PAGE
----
Are lizards capable of inhibitory control? Performance on a semi-transparent version of the cylinder task in five species of Australian skinks

Szabo, Birgit; Hoefer, Sebastian; Whiting, Martin J. (2020). Are lizards capable of inhibitory control? Performance on a semi-transparent version of the cylinder task in five species of Australian skinks. Behavioral ecology and sociobiology, 74(10) Springer-Verlag 10.1007/s00265-020-02897-y

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Inhibitory control, the inhibition of prepotent actions, is essential for higher-order cognitive processes such as planning, reasoning, and self-regulation. Individuals and species differ in inhibitory control. Identifying what influences inhibitory control ability within and between species is key to understanding how it evolved. We compared performance in the cylinder task across five lizard species: tree skinks (Egernia striolata), gidgee skinks (Egernia stokesii), eastern blue-tongue skinks (Tiliqua s. scincoides), sleepy lizards (Tiliqua r. asper), and eastern water skinks (Eulamprus quoyii). In our task, animals had to inhibit the prepotent motor response of directly approaching a reward placed within a semi-transparent mesh cylinder and instead reach in through the side openings. Additionally, in three lizard species, we compared performance in the cylinder task to reversal learning to determine the task specificity of inhibitory ability.Within species, neither sex, origin, body condition, neophobia, nor pre-experience with other cognitive tests affected individual performance. Species differed inmotor response inhibition: Blue-tongue skinks made fewer contacts with the semi-transparent cylinder wall than all other species. Blue-tongue skinks also had lower body condition than the other species which suggest motivation as the underlying cause for species differences in task performance. Moreover, we found no correlation between inhibitory ability across different experiments. This is the first study comparing cylinder task performance among lizard species. Given that inhibitory control is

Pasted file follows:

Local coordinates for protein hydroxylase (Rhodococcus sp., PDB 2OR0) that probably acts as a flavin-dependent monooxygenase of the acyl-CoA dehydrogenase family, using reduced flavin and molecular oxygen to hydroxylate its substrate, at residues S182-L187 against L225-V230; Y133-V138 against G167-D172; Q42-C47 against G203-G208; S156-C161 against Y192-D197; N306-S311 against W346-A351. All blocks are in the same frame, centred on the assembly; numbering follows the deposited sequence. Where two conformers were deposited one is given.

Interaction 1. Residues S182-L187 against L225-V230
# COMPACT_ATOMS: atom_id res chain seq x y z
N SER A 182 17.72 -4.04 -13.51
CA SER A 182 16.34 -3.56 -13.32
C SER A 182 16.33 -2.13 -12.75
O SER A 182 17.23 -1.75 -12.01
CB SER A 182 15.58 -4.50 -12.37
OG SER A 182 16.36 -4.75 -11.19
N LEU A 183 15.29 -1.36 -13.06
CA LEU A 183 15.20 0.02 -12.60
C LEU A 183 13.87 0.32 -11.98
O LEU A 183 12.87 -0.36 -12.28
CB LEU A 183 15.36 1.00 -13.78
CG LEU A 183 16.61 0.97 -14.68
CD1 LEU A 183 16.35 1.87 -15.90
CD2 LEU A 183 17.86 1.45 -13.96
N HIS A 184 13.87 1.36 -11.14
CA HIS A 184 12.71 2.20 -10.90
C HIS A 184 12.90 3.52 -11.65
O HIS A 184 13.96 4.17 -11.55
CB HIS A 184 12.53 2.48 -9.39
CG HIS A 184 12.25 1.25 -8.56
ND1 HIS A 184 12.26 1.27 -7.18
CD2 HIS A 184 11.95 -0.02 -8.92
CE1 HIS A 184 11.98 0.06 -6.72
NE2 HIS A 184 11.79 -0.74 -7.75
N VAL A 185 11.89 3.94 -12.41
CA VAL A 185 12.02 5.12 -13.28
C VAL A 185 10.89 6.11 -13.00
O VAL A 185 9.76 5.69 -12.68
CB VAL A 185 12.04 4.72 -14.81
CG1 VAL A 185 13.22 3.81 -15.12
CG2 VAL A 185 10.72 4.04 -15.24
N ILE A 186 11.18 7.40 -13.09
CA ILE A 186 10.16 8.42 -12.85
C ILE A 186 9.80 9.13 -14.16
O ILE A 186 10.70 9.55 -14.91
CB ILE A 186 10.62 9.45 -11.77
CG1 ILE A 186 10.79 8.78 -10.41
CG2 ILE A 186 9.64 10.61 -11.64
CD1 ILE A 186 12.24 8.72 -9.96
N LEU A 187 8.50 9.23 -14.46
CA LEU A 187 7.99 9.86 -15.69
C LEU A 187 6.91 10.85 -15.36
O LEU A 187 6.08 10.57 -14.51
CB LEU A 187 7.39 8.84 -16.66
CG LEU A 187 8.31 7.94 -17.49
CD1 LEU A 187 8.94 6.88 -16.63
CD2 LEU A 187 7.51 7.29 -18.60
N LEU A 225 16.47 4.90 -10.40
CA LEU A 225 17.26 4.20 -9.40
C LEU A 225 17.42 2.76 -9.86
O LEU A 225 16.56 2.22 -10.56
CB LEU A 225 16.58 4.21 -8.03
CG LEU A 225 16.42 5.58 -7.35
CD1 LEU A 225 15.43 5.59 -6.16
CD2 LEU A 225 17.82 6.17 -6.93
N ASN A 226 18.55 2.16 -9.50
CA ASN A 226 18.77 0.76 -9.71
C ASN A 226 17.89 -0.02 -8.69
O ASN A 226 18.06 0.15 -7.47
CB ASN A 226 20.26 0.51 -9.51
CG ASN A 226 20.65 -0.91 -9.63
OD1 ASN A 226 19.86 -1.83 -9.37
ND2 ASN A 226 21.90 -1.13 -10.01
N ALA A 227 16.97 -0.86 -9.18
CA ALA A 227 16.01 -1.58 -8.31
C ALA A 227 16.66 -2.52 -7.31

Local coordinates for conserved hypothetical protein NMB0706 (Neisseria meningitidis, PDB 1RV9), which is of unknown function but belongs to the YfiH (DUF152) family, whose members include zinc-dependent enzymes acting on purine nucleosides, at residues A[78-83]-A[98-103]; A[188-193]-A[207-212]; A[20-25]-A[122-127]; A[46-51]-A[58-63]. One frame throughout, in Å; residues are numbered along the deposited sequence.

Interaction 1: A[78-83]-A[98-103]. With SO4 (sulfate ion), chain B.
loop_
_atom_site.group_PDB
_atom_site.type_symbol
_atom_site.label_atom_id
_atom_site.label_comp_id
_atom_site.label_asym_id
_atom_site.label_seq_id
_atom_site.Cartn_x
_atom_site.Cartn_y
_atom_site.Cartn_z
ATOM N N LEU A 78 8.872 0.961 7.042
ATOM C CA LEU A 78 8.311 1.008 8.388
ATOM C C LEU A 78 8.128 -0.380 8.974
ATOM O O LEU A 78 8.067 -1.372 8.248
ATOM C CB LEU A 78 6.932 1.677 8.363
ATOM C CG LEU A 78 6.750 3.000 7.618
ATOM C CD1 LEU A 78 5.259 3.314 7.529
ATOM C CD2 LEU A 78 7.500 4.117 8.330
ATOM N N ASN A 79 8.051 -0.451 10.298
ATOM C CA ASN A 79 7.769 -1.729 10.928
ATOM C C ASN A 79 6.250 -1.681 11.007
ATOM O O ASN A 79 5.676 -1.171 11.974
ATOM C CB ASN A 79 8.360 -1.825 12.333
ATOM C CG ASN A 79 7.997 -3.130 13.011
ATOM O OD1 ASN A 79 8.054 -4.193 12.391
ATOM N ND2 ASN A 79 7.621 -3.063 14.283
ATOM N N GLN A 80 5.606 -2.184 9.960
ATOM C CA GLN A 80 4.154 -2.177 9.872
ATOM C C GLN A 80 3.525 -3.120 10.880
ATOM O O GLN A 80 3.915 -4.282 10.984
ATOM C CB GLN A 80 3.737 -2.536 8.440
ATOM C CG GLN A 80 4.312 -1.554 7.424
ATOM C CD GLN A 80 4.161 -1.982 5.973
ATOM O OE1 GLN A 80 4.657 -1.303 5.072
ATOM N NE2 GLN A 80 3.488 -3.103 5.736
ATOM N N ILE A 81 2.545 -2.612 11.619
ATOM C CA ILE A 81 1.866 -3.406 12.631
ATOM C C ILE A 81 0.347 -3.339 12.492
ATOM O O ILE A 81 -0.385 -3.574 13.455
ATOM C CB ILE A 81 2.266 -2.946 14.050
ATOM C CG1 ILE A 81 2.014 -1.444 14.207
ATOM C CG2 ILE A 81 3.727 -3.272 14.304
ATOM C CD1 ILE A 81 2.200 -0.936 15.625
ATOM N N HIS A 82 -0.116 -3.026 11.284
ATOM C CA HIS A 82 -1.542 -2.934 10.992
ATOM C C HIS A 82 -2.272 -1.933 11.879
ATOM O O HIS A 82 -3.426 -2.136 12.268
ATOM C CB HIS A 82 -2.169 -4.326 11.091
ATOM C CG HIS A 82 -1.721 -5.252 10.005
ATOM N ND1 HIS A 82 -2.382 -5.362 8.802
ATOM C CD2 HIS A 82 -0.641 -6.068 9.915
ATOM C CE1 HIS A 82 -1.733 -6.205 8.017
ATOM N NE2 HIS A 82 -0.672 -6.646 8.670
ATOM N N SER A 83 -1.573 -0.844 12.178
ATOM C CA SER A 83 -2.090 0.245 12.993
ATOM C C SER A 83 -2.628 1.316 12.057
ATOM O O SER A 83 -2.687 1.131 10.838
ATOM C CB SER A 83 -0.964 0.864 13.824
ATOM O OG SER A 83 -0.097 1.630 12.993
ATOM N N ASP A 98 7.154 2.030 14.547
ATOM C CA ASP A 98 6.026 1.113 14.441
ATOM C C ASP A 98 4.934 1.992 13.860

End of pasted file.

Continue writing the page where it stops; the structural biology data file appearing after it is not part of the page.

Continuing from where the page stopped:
probably widespread in lizards, motor response inhibition as exercised in the cylinder task appears to have a long evolutionary history and is likely fundamental to survival and fitness.

Item Type:

Journal Article (Original Article)

Division/Institute:

08 Faculty of Science > Department of Biology > Institute of Ecology and Evolution (IEE)
08 Faculty of Science > Department of Biology > Institute of Ecology and Evolution (IEE) > Behavioural Ecology

UniBE Contributor:

Szabo, Birgit

Subjects:

500 Science > 570 Life sciences; biology
500 Science > 590 Animals (Zoology)

ISSN:

0340-5443

Publisher:

Springer-Verlag

Funders:

[UNSPECIFIED] Australian Society of Herpetologists ; [UNSPECIFIED] Macquarie University ; [UNSPECIFIED] University of Bern

Language:

English

Submitter:

Birgit Szabo

Date Deposited:

12 Nov 2020 15:35

Last Modified:

14 Mar 2021 00:55

Publisher DOI:

10.1007/s00265-020-02897-y

BORIS DOI:

10.7892/boris.147955

URI:

https://boris.unibe.ch/id/eprint/147955

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